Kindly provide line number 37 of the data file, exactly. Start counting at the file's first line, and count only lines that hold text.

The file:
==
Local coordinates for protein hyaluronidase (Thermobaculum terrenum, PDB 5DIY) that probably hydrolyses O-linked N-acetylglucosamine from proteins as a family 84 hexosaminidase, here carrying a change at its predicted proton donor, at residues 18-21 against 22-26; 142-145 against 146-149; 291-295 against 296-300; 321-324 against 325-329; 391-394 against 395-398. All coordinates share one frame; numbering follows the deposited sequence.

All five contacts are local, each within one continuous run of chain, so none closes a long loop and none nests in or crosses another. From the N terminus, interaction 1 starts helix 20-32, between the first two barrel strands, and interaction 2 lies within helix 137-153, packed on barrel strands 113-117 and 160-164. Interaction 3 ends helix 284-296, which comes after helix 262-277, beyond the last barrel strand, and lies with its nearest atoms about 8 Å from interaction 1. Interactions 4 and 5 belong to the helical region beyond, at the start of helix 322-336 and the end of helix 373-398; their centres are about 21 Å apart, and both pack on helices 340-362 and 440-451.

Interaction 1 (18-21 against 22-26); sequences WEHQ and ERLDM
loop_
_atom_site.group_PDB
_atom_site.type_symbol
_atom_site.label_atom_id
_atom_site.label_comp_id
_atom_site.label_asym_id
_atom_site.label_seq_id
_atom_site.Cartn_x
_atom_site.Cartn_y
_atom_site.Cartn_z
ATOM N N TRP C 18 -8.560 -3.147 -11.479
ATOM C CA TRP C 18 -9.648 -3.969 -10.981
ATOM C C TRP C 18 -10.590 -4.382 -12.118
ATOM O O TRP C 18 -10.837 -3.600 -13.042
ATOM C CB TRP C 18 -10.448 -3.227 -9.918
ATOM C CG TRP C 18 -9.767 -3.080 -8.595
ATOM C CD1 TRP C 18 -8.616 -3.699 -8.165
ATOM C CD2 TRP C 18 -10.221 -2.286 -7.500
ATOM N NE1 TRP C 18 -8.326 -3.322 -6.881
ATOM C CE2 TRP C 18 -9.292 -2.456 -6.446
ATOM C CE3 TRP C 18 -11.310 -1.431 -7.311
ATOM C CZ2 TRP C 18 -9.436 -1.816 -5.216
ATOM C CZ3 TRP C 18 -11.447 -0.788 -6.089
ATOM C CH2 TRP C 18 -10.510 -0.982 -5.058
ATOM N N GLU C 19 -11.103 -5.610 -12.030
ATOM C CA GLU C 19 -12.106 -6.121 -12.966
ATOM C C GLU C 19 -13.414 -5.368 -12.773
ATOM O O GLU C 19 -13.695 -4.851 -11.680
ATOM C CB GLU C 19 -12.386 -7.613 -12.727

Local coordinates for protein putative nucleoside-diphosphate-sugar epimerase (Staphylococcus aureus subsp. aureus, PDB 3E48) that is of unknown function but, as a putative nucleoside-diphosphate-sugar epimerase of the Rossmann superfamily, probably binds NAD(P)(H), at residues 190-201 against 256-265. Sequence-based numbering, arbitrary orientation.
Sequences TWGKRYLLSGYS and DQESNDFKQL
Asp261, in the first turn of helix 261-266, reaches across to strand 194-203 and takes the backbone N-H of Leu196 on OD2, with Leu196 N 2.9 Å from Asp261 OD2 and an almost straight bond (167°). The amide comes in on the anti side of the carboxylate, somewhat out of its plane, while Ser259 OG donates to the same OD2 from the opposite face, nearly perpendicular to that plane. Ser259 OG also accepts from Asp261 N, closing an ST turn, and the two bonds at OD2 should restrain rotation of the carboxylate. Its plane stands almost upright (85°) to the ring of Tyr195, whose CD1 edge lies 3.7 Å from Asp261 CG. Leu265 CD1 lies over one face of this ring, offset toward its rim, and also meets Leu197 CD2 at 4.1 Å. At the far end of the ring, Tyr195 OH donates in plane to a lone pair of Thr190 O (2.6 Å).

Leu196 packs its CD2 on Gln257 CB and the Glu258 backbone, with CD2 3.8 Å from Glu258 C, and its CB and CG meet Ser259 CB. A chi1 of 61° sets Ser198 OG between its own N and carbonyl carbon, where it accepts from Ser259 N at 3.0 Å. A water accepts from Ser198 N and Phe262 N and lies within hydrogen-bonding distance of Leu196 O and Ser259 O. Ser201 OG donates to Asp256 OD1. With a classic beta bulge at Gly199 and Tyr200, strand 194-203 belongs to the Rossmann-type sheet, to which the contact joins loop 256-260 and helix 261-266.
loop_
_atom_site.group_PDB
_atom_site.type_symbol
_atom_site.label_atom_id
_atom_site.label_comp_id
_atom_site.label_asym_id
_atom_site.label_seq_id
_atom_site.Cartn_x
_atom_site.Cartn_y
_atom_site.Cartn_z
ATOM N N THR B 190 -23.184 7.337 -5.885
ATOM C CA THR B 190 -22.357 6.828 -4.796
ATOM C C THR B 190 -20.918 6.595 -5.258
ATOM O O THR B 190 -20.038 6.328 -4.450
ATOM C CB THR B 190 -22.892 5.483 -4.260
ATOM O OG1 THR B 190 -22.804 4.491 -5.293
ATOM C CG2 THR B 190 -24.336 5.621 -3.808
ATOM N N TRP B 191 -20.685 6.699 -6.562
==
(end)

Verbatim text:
loop_